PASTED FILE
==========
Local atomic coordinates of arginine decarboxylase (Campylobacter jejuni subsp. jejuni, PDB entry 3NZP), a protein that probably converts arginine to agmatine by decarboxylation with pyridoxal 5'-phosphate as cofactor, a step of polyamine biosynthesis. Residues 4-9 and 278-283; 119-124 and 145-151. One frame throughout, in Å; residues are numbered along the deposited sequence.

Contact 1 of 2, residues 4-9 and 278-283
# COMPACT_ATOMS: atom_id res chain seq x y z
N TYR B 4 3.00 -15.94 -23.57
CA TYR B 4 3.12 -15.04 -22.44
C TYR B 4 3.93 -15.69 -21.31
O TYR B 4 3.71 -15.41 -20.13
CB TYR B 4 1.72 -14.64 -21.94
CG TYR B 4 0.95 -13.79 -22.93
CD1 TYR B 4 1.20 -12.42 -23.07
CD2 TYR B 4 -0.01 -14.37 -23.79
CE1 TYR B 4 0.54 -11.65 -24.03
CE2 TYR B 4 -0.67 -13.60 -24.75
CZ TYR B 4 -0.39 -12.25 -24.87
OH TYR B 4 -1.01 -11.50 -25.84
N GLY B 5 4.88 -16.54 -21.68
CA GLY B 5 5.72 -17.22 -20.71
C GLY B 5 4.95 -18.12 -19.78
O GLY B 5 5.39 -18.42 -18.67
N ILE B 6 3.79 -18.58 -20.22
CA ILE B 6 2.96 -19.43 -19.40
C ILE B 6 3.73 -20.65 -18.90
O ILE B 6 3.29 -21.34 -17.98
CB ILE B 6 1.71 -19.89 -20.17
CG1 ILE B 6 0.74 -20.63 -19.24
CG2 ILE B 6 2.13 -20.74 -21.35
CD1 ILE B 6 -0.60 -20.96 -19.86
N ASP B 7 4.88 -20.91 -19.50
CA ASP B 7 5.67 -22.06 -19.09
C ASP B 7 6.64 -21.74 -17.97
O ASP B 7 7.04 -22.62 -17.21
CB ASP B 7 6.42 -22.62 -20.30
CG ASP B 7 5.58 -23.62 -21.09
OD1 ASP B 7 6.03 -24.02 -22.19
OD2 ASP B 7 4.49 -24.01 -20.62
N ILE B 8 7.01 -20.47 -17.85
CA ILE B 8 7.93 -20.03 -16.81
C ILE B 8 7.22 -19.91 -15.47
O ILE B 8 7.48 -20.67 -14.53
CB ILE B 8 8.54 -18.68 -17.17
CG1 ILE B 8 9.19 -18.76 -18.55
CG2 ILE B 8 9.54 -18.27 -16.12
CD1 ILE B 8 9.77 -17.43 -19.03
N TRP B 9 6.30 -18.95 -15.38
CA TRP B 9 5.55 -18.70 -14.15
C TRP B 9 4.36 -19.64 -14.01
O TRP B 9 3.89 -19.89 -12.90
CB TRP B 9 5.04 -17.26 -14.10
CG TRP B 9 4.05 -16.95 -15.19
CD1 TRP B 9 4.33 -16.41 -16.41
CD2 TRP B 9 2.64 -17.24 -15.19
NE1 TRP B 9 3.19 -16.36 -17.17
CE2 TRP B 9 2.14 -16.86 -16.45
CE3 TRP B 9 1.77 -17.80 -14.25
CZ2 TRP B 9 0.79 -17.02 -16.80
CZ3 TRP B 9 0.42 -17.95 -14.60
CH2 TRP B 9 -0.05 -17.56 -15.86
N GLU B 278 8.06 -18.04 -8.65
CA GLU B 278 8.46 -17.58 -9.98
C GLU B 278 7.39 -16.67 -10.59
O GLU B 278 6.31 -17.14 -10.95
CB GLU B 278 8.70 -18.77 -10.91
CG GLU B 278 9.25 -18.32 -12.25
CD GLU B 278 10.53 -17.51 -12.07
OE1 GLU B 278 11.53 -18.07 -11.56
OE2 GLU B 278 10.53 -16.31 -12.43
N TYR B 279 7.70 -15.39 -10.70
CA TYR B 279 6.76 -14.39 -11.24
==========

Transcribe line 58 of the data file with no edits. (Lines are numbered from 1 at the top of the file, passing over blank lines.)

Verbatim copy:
N GLU B 278 8.06 -18.04 -8.65